To change the system, and receive what we are valued, is hard work.
Don’t give up.
This is an act of self-love.
6. Annually explore the 990s of arts organizations in your region.
A 990 isn’t a complete picture of an organization’s financial records, but it is a starting place in your assessment of what they value and prioritize.
- Where are they receiving income?
- What are the sources of that income?
- How do expenses between programming, management, and costs break down?
- Who are the top paid employees?
- What are their salaries and other compensation benefits?
- Have employees received consistent raises? Have you? (look at all three years)
- How does your compensation/raise compare with top paid employees’ salaries/raises?
I don’t question the top paid employee’s salary (Okay. When it’s astronomical, I do, but that’s another blog post). I recognize management and the entire administrative team work hard. Teaching Artists work hard too. We need their support to make a living wage, especially since we are often front-line employees for their organization.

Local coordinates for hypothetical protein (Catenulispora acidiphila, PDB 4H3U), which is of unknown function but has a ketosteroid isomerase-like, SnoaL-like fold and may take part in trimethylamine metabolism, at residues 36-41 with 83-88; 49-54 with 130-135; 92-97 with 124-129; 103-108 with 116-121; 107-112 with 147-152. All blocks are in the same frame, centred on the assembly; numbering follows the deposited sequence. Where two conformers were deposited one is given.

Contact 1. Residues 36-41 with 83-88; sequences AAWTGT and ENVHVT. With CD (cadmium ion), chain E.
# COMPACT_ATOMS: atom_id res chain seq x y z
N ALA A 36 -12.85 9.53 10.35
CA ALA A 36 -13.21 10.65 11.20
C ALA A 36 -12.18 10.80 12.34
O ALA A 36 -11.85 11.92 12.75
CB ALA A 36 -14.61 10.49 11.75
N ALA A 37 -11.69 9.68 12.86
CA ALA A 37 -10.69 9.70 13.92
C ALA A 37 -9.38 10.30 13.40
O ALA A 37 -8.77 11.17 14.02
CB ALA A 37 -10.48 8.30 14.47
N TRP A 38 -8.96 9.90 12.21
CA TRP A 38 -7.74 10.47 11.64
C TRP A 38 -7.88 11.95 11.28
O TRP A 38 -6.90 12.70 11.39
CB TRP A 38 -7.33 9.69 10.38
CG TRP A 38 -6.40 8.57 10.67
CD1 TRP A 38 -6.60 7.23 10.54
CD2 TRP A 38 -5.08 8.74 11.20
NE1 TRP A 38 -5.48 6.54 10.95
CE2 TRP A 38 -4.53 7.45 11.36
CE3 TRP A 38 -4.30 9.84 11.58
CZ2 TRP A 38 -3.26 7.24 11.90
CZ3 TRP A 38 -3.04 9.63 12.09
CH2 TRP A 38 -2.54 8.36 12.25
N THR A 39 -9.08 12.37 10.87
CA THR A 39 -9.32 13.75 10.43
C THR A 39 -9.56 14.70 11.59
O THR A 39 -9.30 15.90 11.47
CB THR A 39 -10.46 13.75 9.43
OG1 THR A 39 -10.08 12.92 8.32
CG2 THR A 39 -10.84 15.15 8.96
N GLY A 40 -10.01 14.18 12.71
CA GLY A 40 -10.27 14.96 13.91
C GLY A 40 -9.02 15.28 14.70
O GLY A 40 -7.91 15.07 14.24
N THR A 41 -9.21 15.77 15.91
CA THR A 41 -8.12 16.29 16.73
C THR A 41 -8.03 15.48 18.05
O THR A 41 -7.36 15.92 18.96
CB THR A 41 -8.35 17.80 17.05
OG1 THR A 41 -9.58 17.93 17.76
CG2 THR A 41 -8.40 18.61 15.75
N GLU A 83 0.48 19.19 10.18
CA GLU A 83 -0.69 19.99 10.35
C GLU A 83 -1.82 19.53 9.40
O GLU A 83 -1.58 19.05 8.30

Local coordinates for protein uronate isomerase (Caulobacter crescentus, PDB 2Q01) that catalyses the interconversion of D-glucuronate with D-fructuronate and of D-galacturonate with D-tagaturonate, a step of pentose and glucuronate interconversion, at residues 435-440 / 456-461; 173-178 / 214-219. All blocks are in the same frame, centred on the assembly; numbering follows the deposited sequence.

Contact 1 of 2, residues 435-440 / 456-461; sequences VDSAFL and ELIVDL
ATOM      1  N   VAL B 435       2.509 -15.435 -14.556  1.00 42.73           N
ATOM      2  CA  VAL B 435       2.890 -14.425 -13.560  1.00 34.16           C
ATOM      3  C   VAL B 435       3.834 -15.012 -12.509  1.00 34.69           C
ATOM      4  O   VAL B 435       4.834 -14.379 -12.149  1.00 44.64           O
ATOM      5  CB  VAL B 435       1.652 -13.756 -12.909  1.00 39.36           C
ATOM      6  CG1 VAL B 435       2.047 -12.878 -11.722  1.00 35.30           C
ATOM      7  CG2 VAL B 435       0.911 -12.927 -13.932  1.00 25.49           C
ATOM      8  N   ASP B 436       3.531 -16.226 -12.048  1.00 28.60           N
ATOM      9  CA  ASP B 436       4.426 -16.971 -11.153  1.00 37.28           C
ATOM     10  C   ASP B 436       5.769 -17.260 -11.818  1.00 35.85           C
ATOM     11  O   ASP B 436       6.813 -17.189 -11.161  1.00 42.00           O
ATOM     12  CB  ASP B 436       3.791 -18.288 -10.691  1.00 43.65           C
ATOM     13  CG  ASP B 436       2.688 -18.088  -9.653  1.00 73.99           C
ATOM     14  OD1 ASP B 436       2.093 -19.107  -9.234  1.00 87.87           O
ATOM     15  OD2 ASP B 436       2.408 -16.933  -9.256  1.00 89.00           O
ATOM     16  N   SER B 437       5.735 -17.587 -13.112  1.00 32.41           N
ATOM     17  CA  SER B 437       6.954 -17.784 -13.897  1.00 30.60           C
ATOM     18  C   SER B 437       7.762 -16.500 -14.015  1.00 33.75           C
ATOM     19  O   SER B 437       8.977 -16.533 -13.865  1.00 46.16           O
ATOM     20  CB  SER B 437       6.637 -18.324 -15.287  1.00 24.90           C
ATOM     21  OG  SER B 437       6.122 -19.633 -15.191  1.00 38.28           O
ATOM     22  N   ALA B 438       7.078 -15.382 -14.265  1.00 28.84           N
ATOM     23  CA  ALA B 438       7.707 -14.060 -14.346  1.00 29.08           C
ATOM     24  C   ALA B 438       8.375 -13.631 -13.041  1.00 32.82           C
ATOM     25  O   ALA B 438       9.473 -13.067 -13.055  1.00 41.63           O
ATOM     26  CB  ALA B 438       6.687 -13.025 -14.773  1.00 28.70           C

Get informed about all the nonprofits in your local region! Things trickle down. Larger organizations have set standards in the field, creating an environment where few small businesses thrive, and most independent artists suffer. It doesn’t have to be this way. We have to get creative.
First, we have to get informed. Get your free account on Candid/Guidestar today and explore these critical tax documents!
It may be helpful for you to recognize that applying these tips, my creative colleagues, is an act of self-love.
You deserve to thrive.